Days after United Technologies announced it will move its corporate headquarters to the Boston area following a merger with Raytheon, a new policy paper from the Yankee Institute highlights many of the mistakes made by Connecticut regarding business in the state — especially forking over money to corporations.
Coauthored by Suzanne Bates, a Senior Fellow at the Institute, and Mark Gius, professor of economics at Quinnipiac University, the policy paper entitled “No Way to Do Business” underscores how economic incentives aren’t enough to keep businesses in a state when tax rates are rising.
The 2016–2017 state budget, which included $1.3 billion in tax increases over two years, led to companies like GE either leaving the state or taking counter-measures to reduce their tax burden.
“Those who champion tax increases, whether on businesses or individuals, rarely think about the changes people will make to try to avoid paying higher taxes,” said Bates about the paper’s findings.
“State lawmakers should think about that when they propose tax increases. Taxes do in fact change behavior,” she said.
Proponents of the tax increases estimated $481 million in receipts from corporations for the two-year period, but in reality the taxes only brought in $323 million — just 67 percent of what they originally projected.
But during that time, the state’s Department of Economic and Community Development shelled out nearly $358 million in grants or loans to businesses to either move to Connecticut or, if they were already here, to stay put.
Many of the recipients of the DECD’s largesse are hardly strapped for cash and the economic incentives from the state did little to keep them from ultimately deciding to relocate.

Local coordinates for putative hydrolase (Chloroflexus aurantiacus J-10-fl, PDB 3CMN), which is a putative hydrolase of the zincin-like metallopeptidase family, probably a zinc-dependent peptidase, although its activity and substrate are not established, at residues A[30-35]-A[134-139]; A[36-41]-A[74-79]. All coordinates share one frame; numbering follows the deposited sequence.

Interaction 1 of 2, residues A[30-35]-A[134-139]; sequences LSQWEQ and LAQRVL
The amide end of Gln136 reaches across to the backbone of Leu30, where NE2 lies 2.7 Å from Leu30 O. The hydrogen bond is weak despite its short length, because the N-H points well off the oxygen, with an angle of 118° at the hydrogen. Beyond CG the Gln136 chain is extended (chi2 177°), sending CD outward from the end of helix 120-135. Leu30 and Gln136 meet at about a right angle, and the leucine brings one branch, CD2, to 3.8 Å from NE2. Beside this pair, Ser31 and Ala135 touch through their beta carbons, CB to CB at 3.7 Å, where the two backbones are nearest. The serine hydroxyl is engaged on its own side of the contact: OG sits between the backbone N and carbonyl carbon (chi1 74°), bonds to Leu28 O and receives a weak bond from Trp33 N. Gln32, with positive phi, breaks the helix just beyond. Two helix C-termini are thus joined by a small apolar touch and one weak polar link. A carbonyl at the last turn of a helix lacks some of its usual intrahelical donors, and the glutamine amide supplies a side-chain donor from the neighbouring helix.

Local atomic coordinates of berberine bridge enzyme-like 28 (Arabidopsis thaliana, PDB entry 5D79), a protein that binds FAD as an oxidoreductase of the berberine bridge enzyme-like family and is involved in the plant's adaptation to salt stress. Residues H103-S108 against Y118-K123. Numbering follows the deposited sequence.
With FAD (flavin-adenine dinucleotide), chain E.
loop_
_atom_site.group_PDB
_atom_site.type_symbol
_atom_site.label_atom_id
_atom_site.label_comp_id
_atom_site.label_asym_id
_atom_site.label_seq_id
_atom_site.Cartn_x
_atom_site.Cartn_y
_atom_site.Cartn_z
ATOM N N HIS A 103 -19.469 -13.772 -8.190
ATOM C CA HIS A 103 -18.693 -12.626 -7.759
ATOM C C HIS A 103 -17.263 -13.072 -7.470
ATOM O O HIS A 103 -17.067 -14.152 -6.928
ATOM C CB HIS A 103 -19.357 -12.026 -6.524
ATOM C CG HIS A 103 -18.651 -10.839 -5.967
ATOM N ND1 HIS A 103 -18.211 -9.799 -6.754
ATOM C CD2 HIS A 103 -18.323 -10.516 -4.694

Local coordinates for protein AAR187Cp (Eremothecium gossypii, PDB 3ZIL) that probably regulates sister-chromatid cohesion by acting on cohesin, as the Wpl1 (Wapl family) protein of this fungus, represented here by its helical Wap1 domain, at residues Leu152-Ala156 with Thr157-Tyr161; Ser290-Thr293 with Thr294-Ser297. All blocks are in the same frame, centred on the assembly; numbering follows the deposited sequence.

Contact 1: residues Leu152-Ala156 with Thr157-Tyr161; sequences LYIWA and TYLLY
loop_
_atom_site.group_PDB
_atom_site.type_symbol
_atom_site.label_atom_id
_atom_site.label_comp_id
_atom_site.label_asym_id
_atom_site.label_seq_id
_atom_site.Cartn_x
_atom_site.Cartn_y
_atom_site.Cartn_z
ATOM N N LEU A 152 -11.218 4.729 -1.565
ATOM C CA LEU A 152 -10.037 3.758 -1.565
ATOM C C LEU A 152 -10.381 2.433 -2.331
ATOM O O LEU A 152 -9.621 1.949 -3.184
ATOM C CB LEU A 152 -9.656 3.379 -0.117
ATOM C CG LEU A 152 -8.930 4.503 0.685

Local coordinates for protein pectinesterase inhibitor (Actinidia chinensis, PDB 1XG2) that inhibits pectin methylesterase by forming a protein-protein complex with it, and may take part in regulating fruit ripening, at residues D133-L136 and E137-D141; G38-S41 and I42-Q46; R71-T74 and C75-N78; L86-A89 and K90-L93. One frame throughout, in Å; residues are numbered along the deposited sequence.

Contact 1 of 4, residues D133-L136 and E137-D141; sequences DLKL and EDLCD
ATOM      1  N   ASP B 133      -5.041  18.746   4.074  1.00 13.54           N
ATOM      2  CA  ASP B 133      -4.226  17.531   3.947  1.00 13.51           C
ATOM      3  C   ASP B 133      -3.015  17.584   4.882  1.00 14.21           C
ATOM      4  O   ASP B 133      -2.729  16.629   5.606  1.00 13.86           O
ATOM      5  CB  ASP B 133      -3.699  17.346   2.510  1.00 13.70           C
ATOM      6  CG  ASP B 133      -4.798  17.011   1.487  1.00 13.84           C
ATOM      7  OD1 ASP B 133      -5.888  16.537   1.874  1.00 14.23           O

United Technologies received a large, multi-year tax credit incentive to construct a new Pratt & Whitney headquarters, keep Sikorsky’s headquarters in Connecticut for five years and build new labs at United Technologies Research Center, according to a 2016 annual report by DECD.
The deal said nothing about United Technologies corporate headquarters, however, which will now be moved.
Then there’s the liquor titan Diageo, owner of such little-known brands as Smirnoff vodka and Guinness.
Not all of the DECD’s favored children are household names.
Fifth Street, a conglomerate of financial companies owned by Leonard Tannenbaum, received $5 million to move from White Plains to Connecticut in 2013. The Securities and Exchange Commission then discovered Tannenbaum was running a pyramid scheme and the whole thing collapsed, taking much of the taxpayers’ money with it. So far the state has collected a little over half a million back.
Worse still, much of the $358 million the DECD doled out in FY 2016 was borrowed — $169 million, or almost half — which means Connecticut taxpayers are paying interest on it.
Connecticut only saw 0.2 percent job growth, 0.5 percent wage growth, and overall economic growth of just 1 percent in 2016
But Bates believes the DECD could do some good if it changed its focus.
“What if the DECD was a champion with state lawmakers for all businesses?” she said. “It’s tricky because the DECD is ultimately a state agency, and so has to adhere to the policies of the current governor and legislature.”
“But it would be great to see someone lead the agency who was willing to say the hard things — to tell the truth about why we don’t see more economic growth in Connecticut.”
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